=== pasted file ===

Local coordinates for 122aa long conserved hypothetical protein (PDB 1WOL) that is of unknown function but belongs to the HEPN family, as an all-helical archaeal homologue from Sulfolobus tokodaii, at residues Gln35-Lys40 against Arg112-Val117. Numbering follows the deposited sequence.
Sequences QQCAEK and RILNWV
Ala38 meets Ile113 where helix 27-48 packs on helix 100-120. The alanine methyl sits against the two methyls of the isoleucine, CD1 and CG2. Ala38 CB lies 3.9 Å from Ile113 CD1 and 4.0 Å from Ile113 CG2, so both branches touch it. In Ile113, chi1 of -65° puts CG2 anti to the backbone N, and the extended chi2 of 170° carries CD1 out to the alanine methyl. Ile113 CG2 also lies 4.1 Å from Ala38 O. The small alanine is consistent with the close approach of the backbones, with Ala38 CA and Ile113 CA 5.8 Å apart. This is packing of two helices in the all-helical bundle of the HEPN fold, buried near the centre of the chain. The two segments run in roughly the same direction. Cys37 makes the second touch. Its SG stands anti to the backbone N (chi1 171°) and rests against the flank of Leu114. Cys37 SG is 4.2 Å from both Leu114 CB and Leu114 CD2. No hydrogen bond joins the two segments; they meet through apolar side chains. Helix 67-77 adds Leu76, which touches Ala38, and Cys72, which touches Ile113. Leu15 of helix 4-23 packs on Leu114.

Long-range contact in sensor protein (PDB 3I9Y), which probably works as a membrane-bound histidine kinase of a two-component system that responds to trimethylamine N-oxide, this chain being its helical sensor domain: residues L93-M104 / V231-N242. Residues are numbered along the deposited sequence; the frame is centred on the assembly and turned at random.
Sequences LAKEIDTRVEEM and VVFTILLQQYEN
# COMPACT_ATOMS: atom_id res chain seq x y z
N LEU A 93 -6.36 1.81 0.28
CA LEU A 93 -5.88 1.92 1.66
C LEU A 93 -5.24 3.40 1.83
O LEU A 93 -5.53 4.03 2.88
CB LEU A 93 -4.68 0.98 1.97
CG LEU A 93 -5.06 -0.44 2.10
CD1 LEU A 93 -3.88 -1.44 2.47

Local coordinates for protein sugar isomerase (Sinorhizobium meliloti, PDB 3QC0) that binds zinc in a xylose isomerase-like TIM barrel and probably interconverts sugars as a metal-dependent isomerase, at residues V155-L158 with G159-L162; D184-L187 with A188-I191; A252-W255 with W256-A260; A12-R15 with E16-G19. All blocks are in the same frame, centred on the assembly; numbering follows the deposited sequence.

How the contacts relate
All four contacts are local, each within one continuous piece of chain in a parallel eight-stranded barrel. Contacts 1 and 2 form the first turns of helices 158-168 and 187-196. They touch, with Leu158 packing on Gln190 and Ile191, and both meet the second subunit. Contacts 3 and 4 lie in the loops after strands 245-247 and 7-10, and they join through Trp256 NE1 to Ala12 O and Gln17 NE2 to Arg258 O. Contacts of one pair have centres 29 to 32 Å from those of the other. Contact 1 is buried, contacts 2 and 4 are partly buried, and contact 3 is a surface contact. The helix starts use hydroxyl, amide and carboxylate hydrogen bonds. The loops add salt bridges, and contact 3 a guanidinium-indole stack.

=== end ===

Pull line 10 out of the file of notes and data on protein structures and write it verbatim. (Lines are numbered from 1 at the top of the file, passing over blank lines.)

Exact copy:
O LEU A 93 -5.53 4.03 2.88